you, 6 that he regards every intellectual operation as a “ general result of our spiritual nature; and that metaphy“ sics draws no line of separation between intellect, faculty, “ and feeling,” he does not imagine himself called upon to reconcile with this statement the notorious facts, that some men have strong feelings and weak intellects, or, vice versa, that others possess particular feelings in a powerful degree, while they are almost insensible to others; or that one intellectual faculty is found deficient, and all the others eminently energetic, in the same individual. Or, again, when the metaphysical opponent adds, that “ nothing can be more « monstrous than to talk of the propagation of an intellec“ tual power," he does not think it necessary to grapple

with Dr Gregory's statement to the same effect, in the following words :-“ Hujusmodi varietates non corporis modo,

verum et animi quoque, plerumque congenitæ, nonnun“ quam hereditariæ, observantur. Hoc modo parentes sæpè “ in prole reviviscunt; certè parentibus liberi similes sunt,

non vultum modo et corporis formam, sed animi indolem, “ et virtutes, et vitia. Imperiosa gens Claudia diu Romæ « floruit, impigra, ferox, superba ; eadem illachrymabilem “ Tiberium, tristissimum Tyrannum produxit; tandem in “ immanem Calligulam, et Claudium, et Agrippinam, ip

sumque demum Neronem, post sexcentos annos desitura." In short, the metaphysical student has his faculties too much warped, and his field of vision too much limited to a point, to discover the bearing of the phenomena of nature on his theories, and hence is led into inextricable labyrinths and interminable errors. The phrenologist is in a different situ- . ation. He discovers that combativeness and destructiveness, for example, are powers, by attending to their effects ; and he ascertains that they are connected with different organs by physical observation ; and then he compares these conclusions with appearances presented to him by the human mind in every condition. One individual in society is remarkable for deficiency of the combative principle, and another is distinguished for its energy. These facts harmonize with the existence of a small and large development of the organ in different persons, which can be pointed out to the senses. The records of insanity describe cases of the most dreadful fury without derangement of intellect or even of the moral feelings. The connexion of these different powers with distinct organs, one of which may become diseased, and the others remain sound, coincides with this fact. The patient of Mr Hood at Kilmarnock* lost the power of recollecting words and their signification, while every other faculty of his mind remained entire; and the doctrine of a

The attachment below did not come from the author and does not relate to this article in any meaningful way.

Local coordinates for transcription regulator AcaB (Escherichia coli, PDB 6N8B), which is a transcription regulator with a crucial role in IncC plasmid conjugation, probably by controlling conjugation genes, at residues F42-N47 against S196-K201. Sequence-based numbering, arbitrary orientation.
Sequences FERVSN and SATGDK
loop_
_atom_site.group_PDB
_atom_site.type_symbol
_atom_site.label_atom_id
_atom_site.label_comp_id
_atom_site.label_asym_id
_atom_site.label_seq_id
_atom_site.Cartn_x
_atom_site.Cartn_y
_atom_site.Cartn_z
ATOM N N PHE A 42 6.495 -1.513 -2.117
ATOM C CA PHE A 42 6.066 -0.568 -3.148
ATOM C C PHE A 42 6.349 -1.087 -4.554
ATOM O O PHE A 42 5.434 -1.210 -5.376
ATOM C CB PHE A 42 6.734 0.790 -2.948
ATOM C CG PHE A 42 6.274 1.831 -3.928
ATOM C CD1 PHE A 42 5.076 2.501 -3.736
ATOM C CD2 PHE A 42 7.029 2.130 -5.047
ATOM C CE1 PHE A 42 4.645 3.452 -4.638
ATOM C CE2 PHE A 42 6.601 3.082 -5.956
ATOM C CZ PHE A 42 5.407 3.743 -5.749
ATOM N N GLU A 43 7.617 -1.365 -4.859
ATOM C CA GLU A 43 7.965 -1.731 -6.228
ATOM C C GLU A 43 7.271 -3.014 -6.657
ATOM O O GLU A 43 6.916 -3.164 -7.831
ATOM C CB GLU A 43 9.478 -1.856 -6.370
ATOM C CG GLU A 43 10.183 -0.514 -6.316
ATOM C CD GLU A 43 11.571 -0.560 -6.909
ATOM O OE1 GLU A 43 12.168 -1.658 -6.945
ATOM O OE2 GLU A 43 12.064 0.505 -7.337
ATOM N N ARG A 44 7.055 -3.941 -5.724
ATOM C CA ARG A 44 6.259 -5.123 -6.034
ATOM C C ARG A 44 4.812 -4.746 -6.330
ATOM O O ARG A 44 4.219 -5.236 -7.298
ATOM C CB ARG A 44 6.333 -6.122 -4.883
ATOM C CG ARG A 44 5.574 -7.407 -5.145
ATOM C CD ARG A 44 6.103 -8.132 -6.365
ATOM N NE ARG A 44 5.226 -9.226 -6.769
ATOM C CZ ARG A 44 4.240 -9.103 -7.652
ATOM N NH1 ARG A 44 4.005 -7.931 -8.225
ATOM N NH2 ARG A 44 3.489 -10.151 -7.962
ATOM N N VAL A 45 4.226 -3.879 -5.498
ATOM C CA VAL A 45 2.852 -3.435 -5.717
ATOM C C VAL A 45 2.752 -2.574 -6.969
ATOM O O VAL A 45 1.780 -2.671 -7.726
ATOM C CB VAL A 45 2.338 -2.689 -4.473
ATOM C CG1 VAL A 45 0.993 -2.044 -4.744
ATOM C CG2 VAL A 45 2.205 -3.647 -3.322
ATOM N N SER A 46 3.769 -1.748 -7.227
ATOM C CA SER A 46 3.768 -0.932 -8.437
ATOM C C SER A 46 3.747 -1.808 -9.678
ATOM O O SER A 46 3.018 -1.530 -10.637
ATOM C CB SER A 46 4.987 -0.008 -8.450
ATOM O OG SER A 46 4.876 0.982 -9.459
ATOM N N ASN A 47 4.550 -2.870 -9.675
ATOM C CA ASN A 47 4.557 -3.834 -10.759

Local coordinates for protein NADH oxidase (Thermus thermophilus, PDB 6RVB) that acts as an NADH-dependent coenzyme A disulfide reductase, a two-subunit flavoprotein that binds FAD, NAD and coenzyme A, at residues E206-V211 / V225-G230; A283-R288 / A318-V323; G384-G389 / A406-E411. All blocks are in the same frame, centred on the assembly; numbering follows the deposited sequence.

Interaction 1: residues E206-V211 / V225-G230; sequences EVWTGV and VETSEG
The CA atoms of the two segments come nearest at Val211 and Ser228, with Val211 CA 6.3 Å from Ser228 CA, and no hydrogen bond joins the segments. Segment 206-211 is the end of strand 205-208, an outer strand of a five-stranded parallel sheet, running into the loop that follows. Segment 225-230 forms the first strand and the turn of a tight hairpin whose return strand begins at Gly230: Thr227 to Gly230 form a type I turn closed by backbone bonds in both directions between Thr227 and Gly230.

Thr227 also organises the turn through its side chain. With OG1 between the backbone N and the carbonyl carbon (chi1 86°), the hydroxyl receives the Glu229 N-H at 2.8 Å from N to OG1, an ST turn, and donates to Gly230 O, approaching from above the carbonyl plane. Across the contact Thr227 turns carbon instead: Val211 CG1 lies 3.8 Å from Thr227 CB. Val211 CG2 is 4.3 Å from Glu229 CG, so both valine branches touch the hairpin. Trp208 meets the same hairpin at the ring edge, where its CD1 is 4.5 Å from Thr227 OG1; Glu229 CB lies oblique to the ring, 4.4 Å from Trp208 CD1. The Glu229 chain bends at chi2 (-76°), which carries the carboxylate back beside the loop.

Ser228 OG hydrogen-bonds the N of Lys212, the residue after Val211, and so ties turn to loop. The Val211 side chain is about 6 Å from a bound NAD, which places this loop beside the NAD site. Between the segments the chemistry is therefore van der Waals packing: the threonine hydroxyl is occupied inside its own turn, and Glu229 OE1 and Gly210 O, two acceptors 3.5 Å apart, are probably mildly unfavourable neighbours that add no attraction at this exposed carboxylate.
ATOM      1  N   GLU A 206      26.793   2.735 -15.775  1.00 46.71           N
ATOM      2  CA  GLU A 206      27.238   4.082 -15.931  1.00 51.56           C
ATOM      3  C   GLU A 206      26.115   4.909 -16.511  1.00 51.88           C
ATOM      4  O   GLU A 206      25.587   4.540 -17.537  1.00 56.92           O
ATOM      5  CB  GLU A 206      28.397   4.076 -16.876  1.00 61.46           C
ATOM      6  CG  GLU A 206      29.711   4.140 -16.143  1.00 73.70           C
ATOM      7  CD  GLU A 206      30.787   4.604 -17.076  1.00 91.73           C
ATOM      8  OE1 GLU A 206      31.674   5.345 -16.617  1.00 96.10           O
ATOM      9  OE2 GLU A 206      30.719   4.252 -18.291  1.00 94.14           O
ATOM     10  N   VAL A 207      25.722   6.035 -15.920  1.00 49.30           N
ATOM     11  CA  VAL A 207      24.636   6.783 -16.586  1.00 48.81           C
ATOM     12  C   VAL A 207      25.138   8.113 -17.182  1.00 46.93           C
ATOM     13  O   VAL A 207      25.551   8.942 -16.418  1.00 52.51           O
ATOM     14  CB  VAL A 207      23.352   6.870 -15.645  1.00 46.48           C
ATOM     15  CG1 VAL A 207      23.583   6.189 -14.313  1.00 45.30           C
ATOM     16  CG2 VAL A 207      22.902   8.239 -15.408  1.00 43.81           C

• Phren. Trans. p. 235.

separate faculty and organ of language accords with this description; and all these cases shew, that the idea of a power which may become active by internal impulse being connected with particular organs, coincides better with the general phenomena of mind than the notion that there are no faculties, but only different states of mind.